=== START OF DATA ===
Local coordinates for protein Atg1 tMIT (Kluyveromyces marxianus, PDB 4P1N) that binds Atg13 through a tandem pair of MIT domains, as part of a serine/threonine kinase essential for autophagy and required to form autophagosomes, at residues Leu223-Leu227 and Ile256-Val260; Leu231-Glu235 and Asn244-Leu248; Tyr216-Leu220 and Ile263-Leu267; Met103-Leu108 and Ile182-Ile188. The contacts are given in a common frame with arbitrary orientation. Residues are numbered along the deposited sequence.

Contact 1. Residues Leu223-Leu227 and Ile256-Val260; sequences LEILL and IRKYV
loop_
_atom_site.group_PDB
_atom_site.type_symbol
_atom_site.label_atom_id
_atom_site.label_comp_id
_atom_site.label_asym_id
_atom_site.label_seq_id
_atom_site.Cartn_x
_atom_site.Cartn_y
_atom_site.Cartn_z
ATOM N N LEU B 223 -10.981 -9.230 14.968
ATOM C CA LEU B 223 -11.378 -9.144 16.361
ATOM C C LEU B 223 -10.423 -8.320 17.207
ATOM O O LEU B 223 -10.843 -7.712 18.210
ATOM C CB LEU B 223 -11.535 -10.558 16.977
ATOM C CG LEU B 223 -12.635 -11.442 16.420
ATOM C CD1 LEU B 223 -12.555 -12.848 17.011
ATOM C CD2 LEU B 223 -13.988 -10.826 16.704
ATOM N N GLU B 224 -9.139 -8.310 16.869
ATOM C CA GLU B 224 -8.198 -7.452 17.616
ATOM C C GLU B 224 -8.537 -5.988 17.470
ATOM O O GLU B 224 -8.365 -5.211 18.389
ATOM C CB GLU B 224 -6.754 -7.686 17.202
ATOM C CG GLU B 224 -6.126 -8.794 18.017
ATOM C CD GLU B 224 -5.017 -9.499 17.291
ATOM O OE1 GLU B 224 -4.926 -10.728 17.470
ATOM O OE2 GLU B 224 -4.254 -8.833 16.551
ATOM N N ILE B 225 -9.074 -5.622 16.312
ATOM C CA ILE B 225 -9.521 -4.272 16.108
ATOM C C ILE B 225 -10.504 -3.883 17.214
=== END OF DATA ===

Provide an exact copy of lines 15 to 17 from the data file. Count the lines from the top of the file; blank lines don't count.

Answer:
ATOM C C LEU B 223 -10.423 -8.320 17.207
ATOM O O LEU B 223 -10.843 -7.712 18.210
ATOM C CB LEU B 223 -11.535 -10.558 16.977